No series of games is more synonymous with PSN than Q Games’s PixelJunk series. Spanning across numerous genres, each game in the PixelJunk series is a unique, creative take on an established genre — PixelJunk Racer was a fun (albeit hard) throwback to 2D racers on the NES, Monsters was an excellent tower defense style strategy game, and Eden was an indescribably beautiful take on 2D platforming. 2009’s PixelJunk Shooter was perhaps the most innovative in the series so far, marrying elements of a twin-stick shooter, a Metroid-style adventure game, and a physics based puzzle game into one amazing package. Now, Q-Games has given us their take on the traditional side-scrolling shooter, and while the result isn’t as fresh or innovative as their previous products, it’s still a solid game in it’s own right.
While at first glance it may resemble the free-roaming PixelJunk Shooter, Sidescroller is, as it’s name suggests, an on-rails, sidescrolling shooter, in the vein of classic horizontal SHMUPS like R-Type and Gradius, but while Sidescroller is a horizontal SHMUP, its shooting mechanics are most closely ties to Treasure’s acclaimed Saturn vertical SHMUP, Radiant Silvergun, in that you don’t collect new weapons as you progress, but rather have access to all 3 of your ships different types of shots (a standard rapid-fire machine gun, a multiple direction, penetrating lazer, and a bomb that’s useful for dealing with enemies above or below you,) from the start of the game. It’s obvious that the team at Q-Games are fans of classic shooters, and they managed to cull the very best ideas from these classic games; just as in Radiant Silvergun, knowing when and where to use each weapon adds a layer of depth and skill to the game’s otherwise simple mechanics, and like Gradius, the scrolling environments are filled with all sorts of obstacles and traps that make navigating the linear environments surprisingly engaging.
While Sidescroller draws lots of inspiration from the classics, it also manages to establish it’s own identity. Like PixelJunk Shooter before it, Sidescroller rewards players who make clever use of their environment: the laser weapon can shoot through ice for instance, allowing you to carve your own path through certain levels, while other levels use the same clever lava/water physics that Shooter did. You’ll never have to solve any puzzles a-la Shooter’s, but the added element of being able to alter the environments adds some depth to the otherwise linear, constantly scrolling stages. Also, despite the stages constantly scrolling forward on a fixed path, Shooter still has an element of exploration: numerous collectibles are hidden in the nooks and crannies of every level, providing rewards for players who’re willing to fly through some tight spaces or go off the beaten path. It’s this level of environmental interactivity that separates Shooter from it’s arcade predecessors, and finding everything in the game adds a lot of replay value.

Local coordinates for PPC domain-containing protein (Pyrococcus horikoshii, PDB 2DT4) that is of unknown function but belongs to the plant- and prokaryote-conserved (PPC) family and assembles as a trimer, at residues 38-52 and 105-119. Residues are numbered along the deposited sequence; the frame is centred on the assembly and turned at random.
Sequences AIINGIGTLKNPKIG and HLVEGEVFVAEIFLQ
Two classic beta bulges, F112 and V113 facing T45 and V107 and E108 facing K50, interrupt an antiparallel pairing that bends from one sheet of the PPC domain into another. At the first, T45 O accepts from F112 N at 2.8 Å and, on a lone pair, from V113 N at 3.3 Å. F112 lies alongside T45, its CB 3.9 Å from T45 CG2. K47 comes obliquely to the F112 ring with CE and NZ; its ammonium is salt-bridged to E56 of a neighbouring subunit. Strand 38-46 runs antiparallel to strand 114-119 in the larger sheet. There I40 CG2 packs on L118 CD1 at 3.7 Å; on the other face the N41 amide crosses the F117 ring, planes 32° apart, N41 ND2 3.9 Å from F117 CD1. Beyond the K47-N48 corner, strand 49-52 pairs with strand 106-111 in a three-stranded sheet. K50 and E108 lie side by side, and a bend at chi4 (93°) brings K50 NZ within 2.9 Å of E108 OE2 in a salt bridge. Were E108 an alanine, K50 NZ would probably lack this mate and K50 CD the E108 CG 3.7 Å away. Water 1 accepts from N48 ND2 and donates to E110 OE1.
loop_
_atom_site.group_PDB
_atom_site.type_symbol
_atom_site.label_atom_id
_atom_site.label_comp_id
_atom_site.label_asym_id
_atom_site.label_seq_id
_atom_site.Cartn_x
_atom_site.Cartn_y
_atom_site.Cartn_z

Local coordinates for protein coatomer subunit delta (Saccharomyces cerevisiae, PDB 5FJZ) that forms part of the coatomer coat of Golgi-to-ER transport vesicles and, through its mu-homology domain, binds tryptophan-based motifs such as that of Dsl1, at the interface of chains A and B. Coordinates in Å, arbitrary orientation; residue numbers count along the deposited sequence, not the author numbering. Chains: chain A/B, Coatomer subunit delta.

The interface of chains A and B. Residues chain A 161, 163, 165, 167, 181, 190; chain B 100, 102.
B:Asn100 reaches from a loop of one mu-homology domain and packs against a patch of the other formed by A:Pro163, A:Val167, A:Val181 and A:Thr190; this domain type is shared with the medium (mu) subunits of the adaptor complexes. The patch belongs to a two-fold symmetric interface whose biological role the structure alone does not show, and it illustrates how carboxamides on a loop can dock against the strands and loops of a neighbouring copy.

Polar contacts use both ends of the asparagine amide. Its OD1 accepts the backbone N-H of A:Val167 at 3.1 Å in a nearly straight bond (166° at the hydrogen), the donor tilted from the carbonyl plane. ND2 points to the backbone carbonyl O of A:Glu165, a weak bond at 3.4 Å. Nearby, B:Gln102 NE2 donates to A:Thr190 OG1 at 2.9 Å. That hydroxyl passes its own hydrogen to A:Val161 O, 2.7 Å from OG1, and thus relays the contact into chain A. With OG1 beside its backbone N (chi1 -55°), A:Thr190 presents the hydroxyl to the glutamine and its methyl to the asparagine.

Sidescroller also manages to set itself apart from other shooters with it’s aesthetics; like other PixelJunk games, everything has a simple, unique style to it that, despite the pretty frantic gameplay, feels relaxed,laid back, and cool. The music is, as expected, excellent, and the soundtrack is an example of the rare kind of videogame music that’s still worth listening to outside of the game. Visually, the game is a cross between Shooter’s cartoon style and an 70’s, monochromatic arcade game, complete with a slight bevel to the game’s screen and some screen blur. It’s restrained use of color and shape will likely make any design majors out their cream their jeans, and unlike most modern SHMUPs, doesn’t try to overwhelm you with a billion things on screen, but shows how creative minimalism can be used to create visuals that are just as memorable as those in games with million dollar budgets that require brand new graphics cards.
But as much as I loved Sidescroller, it still has it’s flaws. Like PixelJunk Shooter 2, I found the game to be too hard at times; now, before you go and accuse me of being a “noob,” I don’t mind difficulty in games. I’m a veteran of old-school Mega Man games and Demon’s Souls, and I love a fair challenge, but at times, Sidescroller simply seems way too demanding. You simply need pixel-accurate precision movement and lightning-quick timing in order to get past certain parts of the game, and while I think I’m pretty good at video games, it seems like parts of Sidescroller were designed with SHMUP savants in mind. There’s a casual difficulty for less skilled gamers, but I found that mode has the opposite problem– It was too easy and I blew threw it in less than an hour, so easy mode was too easy for me while normal mode seemed to hard at times. Again, I don’t mind a challenge, but it just seems like Sidescroller’s difficulty curve could use a bit of balancing.
But despite the occasionally frustrating spike in difficulty, Sidescroller is still a solid, old-school shooter that’s undoubtedly worth the game’s low ten dollar price-tag. Between finding all the secrets, going for high scores and the leaderboards, mastering the game’s nuanced weapon-switching, or simply playing for the purpose of hearing the game’s exquisite soundtrack, there’s a lot of reasons to keep playing Sidescroller after you finish your first run through the game’s single player campaign… and if you get tired of doing it by yourself, there’s a co-op mode as well. PixelJunk Sidescroller is definitely worth your time and money, and while you may chuck your controller once or twice in frustration, you’ll almost always pick it up again and keep playing.
Final Score: 8/10